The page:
Sunday, June 16, 2013

A basic entity system using Haxe and NME

A while back I learned about a game development pattern called "component-entity system" (or "entity-component system" or just "entity system"). It's a brilliant architectural approach for reducing complexity in game development. When you use typical object-oriented inheritance your object graph can become more complex as you add functionality. But with an entity system you use composition, constructing entities from components and minimizing (if not completely flattening) your object graph.

An entity is like a namespace for components. In fact an entity doesn't need to be more than an identifier that associates components. Components themselves are pure data, they could be primitives or even structs, but it's convenient express them as classes. Systems are the third big aspect to this pattern. Systems look for entities with components they care about and take some action.

To make things happen in an entity system, you create a bunch of components, associate those components with entities, and then set up a bunch of systems to process the entities. It's typical to have systems for rendering, movement, input, AI, physics, and so on, and have components that are used by (and modified by) these systems such as a texture component, a location component, a player-character tag component, etc. Simply by wiring up the right set of components you can create new entities.

The best part is you can re-use functionality just about anywhere without having to worry about whether that functionality is available in one of your entity base classes. The functionality is in your systems. Just add the right component and you're good to go.

There's a universe of information out there already about entity systems. Instead of explaining them here I highly recommend you visit the Entity Systems Project. It's a great starting point for learning more about this approach.

One thing I think is really neat about entity systems is that the concept can be used outside of game development. In normal application development, web development, or enterprise development the maxim "favor composition over inheritance" is well known. The way entity systems turn inheritance on its head and make you re-think how you use objects can have a big impact. It's kind of like learning about OOP for the first time. I feel like I have a new and powerful tool under my belt, and I have found ways to re-use the knowledge in my day-to-day work.

My implementation

So, I wanted to write my own entity system. I built it using Haxe and NME. I haven't touched it in a while, and I feel like it could be a great starting point for a more complete engine, so I wanted to release it in case anyone might be able to learn from it or re-use it in their own project. There are other entity systems out there for NME, I believe, but there are some things about my implementation that I think are interesting and might be useful.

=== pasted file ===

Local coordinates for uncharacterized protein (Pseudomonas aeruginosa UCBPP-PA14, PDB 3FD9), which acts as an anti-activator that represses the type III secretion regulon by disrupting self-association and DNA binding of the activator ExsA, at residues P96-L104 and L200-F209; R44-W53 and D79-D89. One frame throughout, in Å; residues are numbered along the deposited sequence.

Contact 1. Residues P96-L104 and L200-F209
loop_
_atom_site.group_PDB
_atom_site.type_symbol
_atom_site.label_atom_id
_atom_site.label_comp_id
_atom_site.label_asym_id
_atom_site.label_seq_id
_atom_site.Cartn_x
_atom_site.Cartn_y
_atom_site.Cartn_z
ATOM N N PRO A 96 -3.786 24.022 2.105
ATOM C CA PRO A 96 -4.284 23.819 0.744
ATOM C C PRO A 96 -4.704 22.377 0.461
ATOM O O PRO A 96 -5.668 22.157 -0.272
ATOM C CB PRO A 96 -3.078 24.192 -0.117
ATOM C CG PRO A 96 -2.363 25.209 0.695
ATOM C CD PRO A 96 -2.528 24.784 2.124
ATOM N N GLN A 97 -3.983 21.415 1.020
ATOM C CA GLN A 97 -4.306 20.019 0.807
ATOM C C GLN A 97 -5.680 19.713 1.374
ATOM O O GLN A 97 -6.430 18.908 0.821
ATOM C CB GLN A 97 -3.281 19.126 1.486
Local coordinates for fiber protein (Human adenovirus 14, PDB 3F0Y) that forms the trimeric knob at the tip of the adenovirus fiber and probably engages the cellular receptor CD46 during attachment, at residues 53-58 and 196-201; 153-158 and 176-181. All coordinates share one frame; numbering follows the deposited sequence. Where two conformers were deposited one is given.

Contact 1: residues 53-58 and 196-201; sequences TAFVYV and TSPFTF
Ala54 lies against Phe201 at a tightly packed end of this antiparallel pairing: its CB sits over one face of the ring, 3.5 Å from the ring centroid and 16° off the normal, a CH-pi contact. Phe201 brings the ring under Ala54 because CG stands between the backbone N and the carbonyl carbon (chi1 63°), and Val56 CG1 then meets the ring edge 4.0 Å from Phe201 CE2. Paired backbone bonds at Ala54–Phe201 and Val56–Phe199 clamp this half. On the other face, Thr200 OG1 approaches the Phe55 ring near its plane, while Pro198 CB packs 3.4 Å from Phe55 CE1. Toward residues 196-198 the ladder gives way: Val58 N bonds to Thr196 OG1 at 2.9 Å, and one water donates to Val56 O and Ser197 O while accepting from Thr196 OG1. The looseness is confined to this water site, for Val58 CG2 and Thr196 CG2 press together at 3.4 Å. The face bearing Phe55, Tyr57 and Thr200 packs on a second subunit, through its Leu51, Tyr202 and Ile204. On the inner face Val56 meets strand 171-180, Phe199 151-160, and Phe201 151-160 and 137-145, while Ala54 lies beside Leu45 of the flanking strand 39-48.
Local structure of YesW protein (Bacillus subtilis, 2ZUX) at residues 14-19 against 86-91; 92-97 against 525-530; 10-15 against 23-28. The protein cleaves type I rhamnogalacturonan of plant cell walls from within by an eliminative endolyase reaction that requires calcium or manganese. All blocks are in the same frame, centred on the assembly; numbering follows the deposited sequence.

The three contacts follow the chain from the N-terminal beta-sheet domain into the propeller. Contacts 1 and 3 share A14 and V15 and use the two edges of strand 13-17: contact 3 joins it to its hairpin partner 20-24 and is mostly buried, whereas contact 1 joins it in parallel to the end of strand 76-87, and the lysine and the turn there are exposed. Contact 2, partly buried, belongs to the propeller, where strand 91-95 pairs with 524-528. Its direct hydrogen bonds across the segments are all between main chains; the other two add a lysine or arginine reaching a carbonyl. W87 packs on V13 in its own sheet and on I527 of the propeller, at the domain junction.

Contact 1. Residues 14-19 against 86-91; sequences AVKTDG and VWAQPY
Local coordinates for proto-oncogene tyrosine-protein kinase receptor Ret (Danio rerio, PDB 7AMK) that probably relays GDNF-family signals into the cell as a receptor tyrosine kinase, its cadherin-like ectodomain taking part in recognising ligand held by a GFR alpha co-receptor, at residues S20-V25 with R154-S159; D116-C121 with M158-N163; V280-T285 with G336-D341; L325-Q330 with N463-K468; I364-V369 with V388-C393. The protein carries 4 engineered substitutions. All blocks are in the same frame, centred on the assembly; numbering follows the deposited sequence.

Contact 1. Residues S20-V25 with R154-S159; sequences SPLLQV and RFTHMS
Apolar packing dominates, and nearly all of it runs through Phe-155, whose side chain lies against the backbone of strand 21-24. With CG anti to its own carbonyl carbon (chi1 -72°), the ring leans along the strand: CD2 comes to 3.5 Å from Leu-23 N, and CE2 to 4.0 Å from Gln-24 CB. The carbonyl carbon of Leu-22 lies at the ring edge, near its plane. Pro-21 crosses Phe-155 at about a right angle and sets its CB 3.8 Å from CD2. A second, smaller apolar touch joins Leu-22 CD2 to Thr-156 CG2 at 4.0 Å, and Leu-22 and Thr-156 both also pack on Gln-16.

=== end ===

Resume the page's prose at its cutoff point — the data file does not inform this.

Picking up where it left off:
One of my big initial hang-ups with entity systems was the question of how systems know about the entities they wish to process. There are lots of options here: You could explicitly associate entities and systems, or you could have systems look for entities with a particular component attached, etc. The approach I chose was to use a filter-based system. Each time a component is added to or removed from an entity, systems are notified and they can process the entity through a series of filters to determine if they care about that entity. For example, I have a RequiredEntityFilter that indicates some set of components must exist in an entity for the system to process it, and an ExcludedEntityFilter that does the opposite. You can chain these filters, allowing you to say things like "I care about entities that have both a location component and a velocity component but do not have a player-character component", and so on.

Another issue I struggled with was how to deal with input. I created a Buffer class that provides a means of examining the set of input events that occurred during the last frame. This avoids the issue of systems having to be updated via some notification mechanism when an input event occurs. My goal was to make the systems as "pure" as possible and not use callbacks, events, or anything like that to achieve functionality. In retrospect, I think this was a little naive. It's probably better to think of the entity system as the "model" of your application, and find a way to wire the input events, which are part of the "view", to that model using some sensible mechanism. I think what I have here is a decent first pass at this but it could be improved.

There are some other little gems in there. Take a look at the code and see if it might be of use to you. I spent a lot of time working on it about a year ago and I hope it can help someone else.

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